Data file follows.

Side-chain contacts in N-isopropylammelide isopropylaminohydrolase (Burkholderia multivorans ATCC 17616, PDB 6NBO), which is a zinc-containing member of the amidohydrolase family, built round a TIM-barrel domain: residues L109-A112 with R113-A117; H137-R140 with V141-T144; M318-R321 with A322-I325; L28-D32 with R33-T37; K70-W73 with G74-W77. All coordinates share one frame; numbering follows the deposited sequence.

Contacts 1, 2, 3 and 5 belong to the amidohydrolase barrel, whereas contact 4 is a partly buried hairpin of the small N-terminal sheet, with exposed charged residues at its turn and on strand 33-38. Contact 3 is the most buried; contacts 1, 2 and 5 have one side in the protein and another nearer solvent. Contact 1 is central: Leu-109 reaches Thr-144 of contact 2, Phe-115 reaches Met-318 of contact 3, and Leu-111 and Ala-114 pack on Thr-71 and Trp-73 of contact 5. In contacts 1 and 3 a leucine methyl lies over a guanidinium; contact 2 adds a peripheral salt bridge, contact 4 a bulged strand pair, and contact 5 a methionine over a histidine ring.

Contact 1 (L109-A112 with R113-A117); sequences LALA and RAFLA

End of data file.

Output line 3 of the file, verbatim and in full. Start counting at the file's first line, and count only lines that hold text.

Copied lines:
Contact 1 (L109-A112 with R113-A117); sequences LALA and RAFLA